Get Set
Elizabeth Musser

Elizabeth Musser, a native of Atlanta, Georgia now living in France, is a novelist who writes what she calls ‘entertainment with a soul.’ Her novels have been acclaimed in the United States and in Europe. The Swan House (Bethany House, 2001), set in Atlanta in the early sixties, was named as one of Amazon’s Top Christian Books of the Year (2001) and was an ABA and SEBA bestseller. Her French-Algerian trilogy, which takes place during Algeria’s War for Independence from France (Two Crosses, Two Testaments, Two Destinies) has been a bestseller in Europe. The Dwelling Place (2005) and Searching for Eternity (2007) are also set in France and Atlanta. Elizabeth’s new novel, Words Unspoken, will be released in spring, 2009. For over 20 years, Elizabeth and her husband, Paul, have been involved in mission work with International Teams. They presently live in Lyon, France. The Mussers have two sons, Andrew and Christopher. To learn more about Elizabeth and her books, please visit her website at

An American in Paris—I Mean—Lyon

Bonjour, comment ça va?

How y’all doing?

How did a Southern girl from Atlanta, Georgia, end up in Lyon, France?

Searching For Eternity

I’m a missionary. And a writer. I have the kind of jobs that aren’t listed in any of the choices on those school forms my sons have to fill out under “parent’s profession.” For twenty years my husband I have lived in France, and for twenty years we’ve heard comments like “Wow, France. It must be nice. Tough life.”

And we smile and nod and then explain, if the person cares to listen, that France is a rather tough mission field. Really. Despite the history and culture and pastries and cheeses and, gasp, wines, a great spiritual apathy is in this beautiful and beautifully diverse country. We knew when we signed up for career missions that to be effective in France we’d need to stay for the long haul. By God’s grace we have.

But that has presented challenges for me in my other job as a Christian fiction writer. For the past fourteen years, I have penned stories in English to send back to my American publisher.

It used to be quite expensive, bundling up that precious manuscript and sending it via UPS. Over $100. Once, I confided my “baby” to a teenage boy in our youth group who was traveling to New York and asked him to mail my manuscript from there, where the postage would cost me only $20. The only problem was that he had a changeover in London and accidentally left my packaged manuscript on a bus that took him between airports. What was I thinking? A teenage boy! And this was in the ’90s when London police were blowing up any unclaimed, suspicious-looking luggage.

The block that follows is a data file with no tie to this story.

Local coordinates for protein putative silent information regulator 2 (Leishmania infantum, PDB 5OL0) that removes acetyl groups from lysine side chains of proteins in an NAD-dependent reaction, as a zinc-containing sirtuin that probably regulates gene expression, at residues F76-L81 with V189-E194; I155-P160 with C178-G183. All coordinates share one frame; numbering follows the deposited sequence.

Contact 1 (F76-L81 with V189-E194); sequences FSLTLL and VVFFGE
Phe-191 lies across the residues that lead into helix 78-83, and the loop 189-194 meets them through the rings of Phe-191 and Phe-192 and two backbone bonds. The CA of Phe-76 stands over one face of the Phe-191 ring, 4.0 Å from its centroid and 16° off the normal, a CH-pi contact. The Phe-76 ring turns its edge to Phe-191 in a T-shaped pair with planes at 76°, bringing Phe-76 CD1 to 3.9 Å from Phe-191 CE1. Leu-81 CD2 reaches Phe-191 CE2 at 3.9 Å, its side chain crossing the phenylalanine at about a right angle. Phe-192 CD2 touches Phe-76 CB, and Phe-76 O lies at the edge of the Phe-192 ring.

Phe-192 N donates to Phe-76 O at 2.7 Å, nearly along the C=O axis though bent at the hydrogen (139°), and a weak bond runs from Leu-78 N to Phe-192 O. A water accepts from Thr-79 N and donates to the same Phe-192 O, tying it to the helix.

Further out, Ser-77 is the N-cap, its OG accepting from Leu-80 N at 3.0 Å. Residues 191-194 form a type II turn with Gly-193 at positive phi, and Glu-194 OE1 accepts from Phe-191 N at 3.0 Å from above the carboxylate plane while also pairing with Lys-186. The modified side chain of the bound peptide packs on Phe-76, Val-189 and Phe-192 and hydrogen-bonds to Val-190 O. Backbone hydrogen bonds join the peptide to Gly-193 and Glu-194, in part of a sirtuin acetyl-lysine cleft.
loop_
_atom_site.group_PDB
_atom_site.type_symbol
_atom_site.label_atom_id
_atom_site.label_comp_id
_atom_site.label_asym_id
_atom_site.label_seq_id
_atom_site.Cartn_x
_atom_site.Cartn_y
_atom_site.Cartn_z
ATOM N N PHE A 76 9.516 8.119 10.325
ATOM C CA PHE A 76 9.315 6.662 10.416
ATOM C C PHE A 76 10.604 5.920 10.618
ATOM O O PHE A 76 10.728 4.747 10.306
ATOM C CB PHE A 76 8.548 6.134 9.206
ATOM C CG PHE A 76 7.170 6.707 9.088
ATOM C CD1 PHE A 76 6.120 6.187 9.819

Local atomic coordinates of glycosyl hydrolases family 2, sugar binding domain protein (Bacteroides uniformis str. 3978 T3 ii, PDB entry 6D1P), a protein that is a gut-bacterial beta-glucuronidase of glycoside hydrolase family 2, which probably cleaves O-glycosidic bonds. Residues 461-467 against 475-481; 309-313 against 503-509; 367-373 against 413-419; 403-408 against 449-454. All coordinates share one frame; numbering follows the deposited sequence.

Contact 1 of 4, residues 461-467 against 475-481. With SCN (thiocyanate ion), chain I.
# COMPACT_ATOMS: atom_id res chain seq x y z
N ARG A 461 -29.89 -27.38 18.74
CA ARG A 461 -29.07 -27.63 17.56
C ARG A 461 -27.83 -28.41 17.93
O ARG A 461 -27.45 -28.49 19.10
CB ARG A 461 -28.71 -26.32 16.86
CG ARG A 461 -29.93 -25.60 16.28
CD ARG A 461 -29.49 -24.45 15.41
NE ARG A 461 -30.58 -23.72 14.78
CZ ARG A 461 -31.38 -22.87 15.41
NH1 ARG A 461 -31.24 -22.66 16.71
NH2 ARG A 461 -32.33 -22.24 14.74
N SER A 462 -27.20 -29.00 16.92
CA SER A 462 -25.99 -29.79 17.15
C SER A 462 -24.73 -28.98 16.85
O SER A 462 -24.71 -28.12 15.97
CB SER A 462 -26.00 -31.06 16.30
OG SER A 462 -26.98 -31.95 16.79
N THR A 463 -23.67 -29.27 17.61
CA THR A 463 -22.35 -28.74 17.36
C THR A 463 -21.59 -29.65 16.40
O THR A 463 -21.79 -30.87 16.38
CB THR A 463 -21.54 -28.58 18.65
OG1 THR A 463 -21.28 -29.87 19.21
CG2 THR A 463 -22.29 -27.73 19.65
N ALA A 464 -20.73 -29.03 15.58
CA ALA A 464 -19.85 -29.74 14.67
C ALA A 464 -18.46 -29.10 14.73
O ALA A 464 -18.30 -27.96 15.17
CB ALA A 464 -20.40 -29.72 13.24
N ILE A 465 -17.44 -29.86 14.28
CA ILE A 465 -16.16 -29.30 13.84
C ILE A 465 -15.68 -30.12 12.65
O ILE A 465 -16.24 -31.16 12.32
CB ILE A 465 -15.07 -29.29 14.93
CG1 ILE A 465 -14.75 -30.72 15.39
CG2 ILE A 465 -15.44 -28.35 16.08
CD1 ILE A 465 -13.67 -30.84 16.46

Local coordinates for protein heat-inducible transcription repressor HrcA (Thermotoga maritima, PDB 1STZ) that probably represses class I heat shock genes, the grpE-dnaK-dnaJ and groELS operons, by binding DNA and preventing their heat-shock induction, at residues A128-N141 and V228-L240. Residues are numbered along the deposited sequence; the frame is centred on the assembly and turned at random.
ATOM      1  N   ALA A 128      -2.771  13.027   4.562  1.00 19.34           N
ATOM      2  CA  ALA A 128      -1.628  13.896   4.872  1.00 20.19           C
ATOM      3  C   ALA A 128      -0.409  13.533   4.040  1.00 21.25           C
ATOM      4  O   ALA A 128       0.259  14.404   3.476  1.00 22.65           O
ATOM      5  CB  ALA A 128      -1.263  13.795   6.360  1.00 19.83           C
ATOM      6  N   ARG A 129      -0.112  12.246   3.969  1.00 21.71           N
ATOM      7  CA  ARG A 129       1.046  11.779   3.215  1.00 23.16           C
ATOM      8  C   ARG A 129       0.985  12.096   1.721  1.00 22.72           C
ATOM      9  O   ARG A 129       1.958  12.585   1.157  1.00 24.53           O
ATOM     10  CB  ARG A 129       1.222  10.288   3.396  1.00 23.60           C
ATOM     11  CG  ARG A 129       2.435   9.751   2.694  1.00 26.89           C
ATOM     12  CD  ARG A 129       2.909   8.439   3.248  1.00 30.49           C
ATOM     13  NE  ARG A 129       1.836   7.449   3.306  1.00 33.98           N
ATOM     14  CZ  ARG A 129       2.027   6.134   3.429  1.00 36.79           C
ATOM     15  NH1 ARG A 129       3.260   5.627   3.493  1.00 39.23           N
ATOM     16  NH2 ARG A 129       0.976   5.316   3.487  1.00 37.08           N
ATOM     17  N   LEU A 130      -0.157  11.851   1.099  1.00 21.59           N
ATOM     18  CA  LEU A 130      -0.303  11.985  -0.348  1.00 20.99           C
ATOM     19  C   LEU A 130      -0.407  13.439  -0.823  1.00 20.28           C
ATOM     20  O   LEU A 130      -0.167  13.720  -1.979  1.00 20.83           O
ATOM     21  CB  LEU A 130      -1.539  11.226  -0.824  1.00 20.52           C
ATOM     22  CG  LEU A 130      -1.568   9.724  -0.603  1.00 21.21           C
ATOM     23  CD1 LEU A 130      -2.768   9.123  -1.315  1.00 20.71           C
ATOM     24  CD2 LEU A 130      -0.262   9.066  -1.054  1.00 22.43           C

Let’s just say I paid big bucks to learn my lesson.

Happily now, I can zip my manuscript through cyberspace, and my editor receives it at his desk in America in no time at all. And the postage is free!

How have I gotten published and marketed my novels while living in France? Writer’s conferences have been lifesavers for me. I have attended three in the past fifteen years, working them in when I am home in the States. At my first conference, I learned how to present a professional book proposal, I attended workshops, and I met book editors face-to-face. One of those meetings resulted in a contract for my first novel four months later.

At conferences, I’ve gotten to meet other writers, talk with agents, and keep up-to-date on my profession. It is encouraging to have friends who are only an e-mail away.

Marketing my books has called for creativity. Of course, my publisher does the bulk of the marketing, but I certainly have a part to play. I’m very thankful for the Internet. Having a Web site has made it easier to reach my readers.

And although I can’t stop in bookstores throughout the year, I do make the most of my trips back to the States when a new book is releasing. (I always bring yummy French chocolates with me to hand out!) It becomes very intense as I schedule signings and speaking engagements, interviews and meetings with book clubs all within a short amount of time. Intense but so rewarding. Every time I get to sign a book or speak to a bookstore owner or share with a group of women, I feel like the Lord is giving me a big hug. He has allowed me to write for His glory—my lifetime dream.

A highlight of my most recent trip back to the States was getting to meet all the great people who work at my publishing house. It was well worth the investment in travel to be able to talk with the marketing and editorial teams. Having my agent meet me there was an extra blessing. We’re all in this business together!

A few years ago I joined a Yahoo group for published Christian authors. Again, this has given me great opportunities to keep up with the market in the States, make new friends, and meet fellow professionals who “get” my work.

One writing perk to living in France is that I’ve gotten to travel and speak in other European countries where my novels are published. God is using Christian novels to reach people all over the world.

Which brings me to my main frustration at Christian fiction in America: Through marketing statistics, I’ve discovered that most evangelical Americans want to read novels that take place only in America. I believe American Christians desperately need to be aware of the whole big world out there! As technology makes the world grow smaller, we need to be challenged and stretched in our cultural beliefs while holding tightly to the Gospel.

In the meantime, I’ll keep writing Southern fiction with a French twist.

It’s not easy to juggle two jobs in two countries. But what a privilege. Now excuse me, please, while I grab a baguette, a piece of cheese, and a glass of wi . . . grape juice.

Elizabeth Musser books